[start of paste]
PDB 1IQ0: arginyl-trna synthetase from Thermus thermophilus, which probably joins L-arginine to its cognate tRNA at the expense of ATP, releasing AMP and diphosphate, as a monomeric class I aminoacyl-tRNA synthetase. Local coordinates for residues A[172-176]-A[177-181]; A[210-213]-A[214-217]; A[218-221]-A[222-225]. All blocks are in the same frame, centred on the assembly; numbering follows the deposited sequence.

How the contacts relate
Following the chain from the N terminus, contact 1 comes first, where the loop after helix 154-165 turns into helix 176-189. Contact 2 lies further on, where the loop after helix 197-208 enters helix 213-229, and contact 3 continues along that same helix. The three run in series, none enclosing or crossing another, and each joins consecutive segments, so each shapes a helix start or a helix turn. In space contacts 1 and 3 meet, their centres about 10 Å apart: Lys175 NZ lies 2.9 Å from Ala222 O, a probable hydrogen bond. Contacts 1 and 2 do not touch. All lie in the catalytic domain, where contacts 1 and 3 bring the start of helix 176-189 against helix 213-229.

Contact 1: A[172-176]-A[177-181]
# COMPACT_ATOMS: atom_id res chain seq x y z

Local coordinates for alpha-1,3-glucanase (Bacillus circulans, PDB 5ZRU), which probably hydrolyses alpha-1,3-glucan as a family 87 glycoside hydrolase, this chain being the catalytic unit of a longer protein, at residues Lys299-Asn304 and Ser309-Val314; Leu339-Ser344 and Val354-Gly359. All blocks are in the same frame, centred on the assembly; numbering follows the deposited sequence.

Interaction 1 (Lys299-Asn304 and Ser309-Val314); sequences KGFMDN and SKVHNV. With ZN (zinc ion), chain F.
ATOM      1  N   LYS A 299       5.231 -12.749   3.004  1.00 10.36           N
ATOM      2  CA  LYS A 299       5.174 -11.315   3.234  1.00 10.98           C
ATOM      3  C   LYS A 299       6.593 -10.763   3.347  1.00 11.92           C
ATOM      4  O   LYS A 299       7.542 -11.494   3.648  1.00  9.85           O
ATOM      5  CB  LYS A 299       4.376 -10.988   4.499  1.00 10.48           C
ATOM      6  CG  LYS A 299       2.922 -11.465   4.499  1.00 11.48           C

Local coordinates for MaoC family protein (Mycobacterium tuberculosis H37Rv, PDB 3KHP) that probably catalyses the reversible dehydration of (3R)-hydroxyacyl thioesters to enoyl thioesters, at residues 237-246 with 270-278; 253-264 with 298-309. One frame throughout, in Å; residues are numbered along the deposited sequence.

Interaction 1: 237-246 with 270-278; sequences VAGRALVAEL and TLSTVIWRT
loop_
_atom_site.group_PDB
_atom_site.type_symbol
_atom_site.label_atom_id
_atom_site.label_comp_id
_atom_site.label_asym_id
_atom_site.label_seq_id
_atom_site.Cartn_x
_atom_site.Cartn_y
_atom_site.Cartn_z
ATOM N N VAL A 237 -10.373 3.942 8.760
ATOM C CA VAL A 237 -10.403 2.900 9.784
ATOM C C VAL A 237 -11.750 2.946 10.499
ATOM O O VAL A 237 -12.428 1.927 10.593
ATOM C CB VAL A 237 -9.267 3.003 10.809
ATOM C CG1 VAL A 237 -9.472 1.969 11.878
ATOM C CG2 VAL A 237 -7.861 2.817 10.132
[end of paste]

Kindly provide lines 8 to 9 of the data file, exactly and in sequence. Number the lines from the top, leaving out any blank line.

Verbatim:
ATOM      1  N   LYS A 299       5.231 -12.749   3.004  1.00 10.36           N
ATOM      2  CA  LYS A 299       5.174 -11.315   3.234  1.00 10.98           C